I had just arrived for a family function with a horde of relatives when our host, seemingly enjoying himself to music on TV, announced upon our arrival: "OK Google, turn down volume by 20%." This has now become the common cliché in most households; the common cliché being the advent of Artificial Intelligence (AI) system and its usage in everyday life. As a teacher, I wonder how technology has been involved in our educational system, and sure enough, while many articles have been written, most advocating and welcoming the small waves of change; some debating whether its presence is reassuring or threatening; one thing (which, again, is no novel thought) that has been said is that technology is growing, improving, and rapidly becoming a part of our life; growing, perhaps in tandem with us, and attempting to understand us in an unprecedented way.
Research and news show us of various universities coming up with chat bots and the latest buzz in AI-related education is ‘Yuki’, the bot professor. One of the myriad ways in which learners could benefit from technology is they could transform the way they approach a subject or topic. It could alter the pace at which a learner learns, customising and tailoring in a way which may not be possible inside a classroom. With the help of AI one could assess learning and get instant feedback. Developers are coming up with robots that could read a learner’s expression and attempt to understand the possible difficulties to work out plausible strategies to make the process of learning easier. In other words, we have something at our command that monitors and checks our progress to give solutions for improvement.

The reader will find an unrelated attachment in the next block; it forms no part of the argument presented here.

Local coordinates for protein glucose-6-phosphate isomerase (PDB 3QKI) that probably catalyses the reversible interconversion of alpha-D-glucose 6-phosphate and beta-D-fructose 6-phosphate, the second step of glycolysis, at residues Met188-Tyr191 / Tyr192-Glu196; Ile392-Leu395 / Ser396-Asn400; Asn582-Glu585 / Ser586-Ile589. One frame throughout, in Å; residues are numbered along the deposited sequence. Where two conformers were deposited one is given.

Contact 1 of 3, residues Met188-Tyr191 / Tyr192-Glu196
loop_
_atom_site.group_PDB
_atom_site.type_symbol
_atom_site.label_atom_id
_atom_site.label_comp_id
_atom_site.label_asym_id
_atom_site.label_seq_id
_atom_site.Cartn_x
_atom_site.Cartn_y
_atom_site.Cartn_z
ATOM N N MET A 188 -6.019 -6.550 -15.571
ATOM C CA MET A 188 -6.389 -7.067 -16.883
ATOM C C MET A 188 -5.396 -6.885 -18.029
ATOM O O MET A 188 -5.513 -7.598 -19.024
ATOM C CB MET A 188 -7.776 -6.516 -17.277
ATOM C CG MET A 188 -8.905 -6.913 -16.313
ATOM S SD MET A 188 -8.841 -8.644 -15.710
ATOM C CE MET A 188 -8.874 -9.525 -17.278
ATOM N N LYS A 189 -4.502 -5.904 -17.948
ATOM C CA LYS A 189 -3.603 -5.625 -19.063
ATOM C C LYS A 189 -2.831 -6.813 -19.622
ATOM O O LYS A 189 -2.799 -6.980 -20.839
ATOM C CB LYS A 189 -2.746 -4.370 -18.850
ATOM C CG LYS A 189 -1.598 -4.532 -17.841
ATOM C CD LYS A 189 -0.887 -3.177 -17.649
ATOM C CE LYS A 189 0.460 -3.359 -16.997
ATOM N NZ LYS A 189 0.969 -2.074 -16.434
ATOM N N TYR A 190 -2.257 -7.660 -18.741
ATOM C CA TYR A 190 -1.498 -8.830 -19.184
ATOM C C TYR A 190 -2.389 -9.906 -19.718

We live in a posthuman era already with technology and machines doing a lot of work and assisting us in fields such as medicine. With science and technology taking giant leaps, one could expect a major shift in teaching and learning tendencies with teachers and learners tilting more towards systems and processes that cater to their individual, specific needs. With this will also arise the need for learners to be digitally literate.
While in the West, some universities do assist students with chat bots, like the ‘Beacon’, for instance, AI is yet to make a strong statement in India. Education, although, is rapidly changing with universities and top international schools in mumbai assimilating machines to aid enhance learning. However, the scenario is quite progressive with CP Goenka's international school in Thane, which is merging technology and advanced science to shape the young minds of growing India.
Quoting Pramod Sharma, CEO of ‘Osmo’, a company which was recently acquired by ‘Byju’s’, the learning app could undergo a “solid transformation with AI incorporated within it in the next 18 months.” With this rapid growth, it is only a matter of time when learning with the help of AI, like everything else today, would become a common household cliché.